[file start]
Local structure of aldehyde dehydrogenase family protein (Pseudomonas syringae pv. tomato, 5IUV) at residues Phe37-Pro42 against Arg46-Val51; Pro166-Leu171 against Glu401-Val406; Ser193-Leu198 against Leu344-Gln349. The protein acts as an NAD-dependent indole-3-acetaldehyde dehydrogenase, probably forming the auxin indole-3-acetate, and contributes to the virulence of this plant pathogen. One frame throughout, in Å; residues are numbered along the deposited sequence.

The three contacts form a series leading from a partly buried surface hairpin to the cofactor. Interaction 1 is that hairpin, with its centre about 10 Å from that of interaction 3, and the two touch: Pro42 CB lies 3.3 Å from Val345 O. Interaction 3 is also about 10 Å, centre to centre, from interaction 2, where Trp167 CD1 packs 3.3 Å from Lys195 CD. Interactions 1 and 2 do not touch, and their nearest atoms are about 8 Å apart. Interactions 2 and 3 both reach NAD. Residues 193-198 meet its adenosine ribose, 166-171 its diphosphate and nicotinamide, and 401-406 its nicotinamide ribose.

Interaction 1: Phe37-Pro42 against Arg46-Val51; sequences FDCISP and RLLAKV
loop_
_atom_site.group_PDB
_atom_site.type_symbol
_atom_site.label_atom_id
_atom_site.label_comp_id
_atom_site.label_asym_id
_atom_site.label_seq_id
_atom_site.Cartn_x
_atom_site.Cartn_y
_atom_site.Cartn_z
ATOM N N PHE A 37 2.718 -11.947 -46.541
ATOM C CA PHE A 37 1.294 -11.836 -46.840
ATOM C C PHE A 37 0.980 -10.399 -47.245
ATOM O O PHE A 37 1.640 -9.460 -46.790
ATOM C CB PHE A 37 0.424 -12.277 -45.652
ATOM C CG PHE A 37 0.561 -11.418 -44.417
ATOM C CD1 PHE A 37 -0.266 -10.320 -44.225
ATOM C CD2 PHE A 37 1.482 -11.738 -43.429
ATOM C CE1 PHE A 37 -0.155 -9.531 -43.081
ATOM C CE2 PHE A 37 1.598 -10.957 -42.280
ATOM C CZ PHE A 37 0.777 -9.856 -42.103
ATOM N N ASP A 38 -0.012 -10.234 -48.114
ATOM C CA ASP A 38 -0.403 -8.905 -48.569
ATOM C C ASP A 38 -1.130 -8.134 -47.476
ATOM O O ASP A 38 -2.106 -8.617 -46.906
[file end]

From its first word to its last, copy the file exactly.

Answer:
Local structure of aldehyde dehydrogenase family protein (Pseudomonas syringae pv. tomato, 5IUV) at residues Phe37-Pro42 against Arg46-Val51; Pro166-Leu171 against Glu401-Val406; Ser193-Leu198 against Leu344-Gln349. The protein acts as an NAD-dependent indole-3-acetaldehyde dehydrogenase, probably forming the auxin indole-3-acetate, and contributes to the virulence of this plant pathogen. One frame throughout, in Å; residues are numbered along the deposited sequence.

The three contacts form a series leading from a partly buried surface hairpin to the cofactor. Interaction 1 is that hairpin, with its centre about 10 Å from that of interaction 3, and the two touch: Pro42 CB lies 3.3 Å from Val345 O. Interaction 3 is also about 10 Å, centre to centre, from interaction 2, where Trp167 CD1 packs 3.3 Å from Lys195 CD. Interactions 1 and 2 do not touch, and their nearest atoms are about 8 Å apart. Interactions 2 and 3 both reach NAD. Residues 193-198 meet its adenosine ribose, 166-171 its diphosphate and nicotinamide, and 401-406 its nicotinamide ribose.

Interaction 1: Phe37-Pro42 against Arg46-Val51; sequences FDCISP and RLLAKV
loop_
_atom_site.group_PDB
_atom_site.type_symbol
_atom_site.label_atom_id
_atom_site.label_comp_id
_atom_site.label_asym_id
_atom_site.label_seq_id
_atom_site.Cartn_x
_atom_site.Cartn_y
_atom_site.Cartn_z
ATOM N N PHE A 37 2.718 -11.947 -46.541
ATOM C CA PHE A 37 1.294 -11.836 -46.840
ATOM C C PHE A 37 0.980 -10.399 -47.245
ATOM O O PHE A 37 1.640 -9.460 -46.790
ATOM C CB PHE A 37 0.424 -12.277 -45.652
ATOM C CG PHE A 37 0.561 -11.418 -44.417
ATOM C CD1 PHE A 37 -0.266 -10.320 -44.225
ATOM C CD2 PHE A 37 1.482 -11.738 -43.429
ATOM C CE1 PHE A 37 -0.155 -9.531 -43.081
ATOM C CE2 PHE A 37 1.598 -10.957 -42.280
ATOM C CZ PHE A 37 0.777 -9.856 -42.103
ATOM N N ASP A 38 -0.012 -10.234 -48.114
ATOM C CA ASP A 38 -0.403 -8.905 -48.569
ATOM C C ASP A 38 -1.130 -8.134 -47.476
ATOM O O ASP A 38 -2.106 -8.617 -46.906